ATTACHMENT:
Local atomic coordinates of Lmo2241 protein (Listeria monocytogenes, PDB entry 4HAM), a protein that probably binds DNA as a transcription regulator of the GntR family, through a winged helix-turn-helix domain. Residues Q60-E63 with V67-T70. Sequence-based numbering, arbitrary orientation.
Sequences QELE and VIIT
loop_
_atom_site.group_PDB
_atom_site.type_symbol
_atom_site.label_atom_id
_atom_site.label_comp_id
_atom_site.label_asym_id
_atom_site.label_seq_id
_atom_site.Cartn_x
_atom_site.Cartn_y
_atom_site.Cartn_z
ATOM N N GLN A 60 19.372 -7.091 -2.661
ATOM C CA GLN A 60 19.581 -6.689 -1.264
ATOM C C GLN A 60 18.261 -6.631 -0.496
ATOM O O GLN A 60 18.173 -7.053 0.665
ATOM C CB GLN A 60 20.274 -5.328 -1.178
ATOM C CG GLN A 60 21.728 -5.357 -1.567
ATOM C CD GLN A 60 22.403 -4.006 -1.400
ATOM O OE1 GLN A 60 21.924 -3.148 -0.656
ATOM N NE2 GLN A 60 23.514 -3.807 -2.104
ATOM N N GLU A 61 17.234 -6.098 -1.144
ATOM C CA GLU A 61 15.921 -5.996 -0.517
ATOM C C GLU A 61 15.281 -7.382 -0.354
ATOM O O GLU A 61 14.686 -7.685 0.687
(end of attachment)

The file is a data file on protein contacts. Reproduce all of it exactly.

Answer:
Local atomic coordinates of Lmo2241 protein (Listeria monocytogenes, PDB entry 4HAM), a protein that probably binds DNA as a transcription regulator of the GntR family, through a winged helix-turn-helix domain. Residues Q60-E63 with V67-T70. Sequence-based numbering, arbitrary orientation.
Sequences QELE and VIIT
loop_
_atom_site.group_PDB
_atom_site.type_symbol
_atom_site.label_atom_id
_atom_site.label_comp_id
_atom_site.label_asym_id
_atom_site.label_seq_id
_atom_site.Cartn_x
_atom_site.Cartn_y
_atom_site.Cartn_z
ATOM N N GLN A 60 19.372 -7.091 -2.661
ATOM C CA GLN A 60 19.581 -6.689 -1.264
ATOM C C GLN A 60 18.261 -6.631 -0.496
ATOM O O GLN A 60 18.173 -7.053 0.665
ATOM C CB GLN A 60 20.274 -5.328 -1.178
ATOM C CG GLN A 60 21.728 -5.357 -1.567
ATOM C CD GLN A 60 22.403 -4.006 -1.400
ATOM O OE1 GLN A 60 21.924 -3.148 -0.656
ATOM N NE2 GLN A 60 23.514 -3.807 -2.104
ATOM N N GLU A 61 17.234 -6.098 -1.144
ATOM C CA GLU A 61 15.921 -5.996 -0.517
ATOM C C GLU A 61 15.281 -7.382 -0.354
ATOM O O GLU A 61 14.686 -7.685 0.687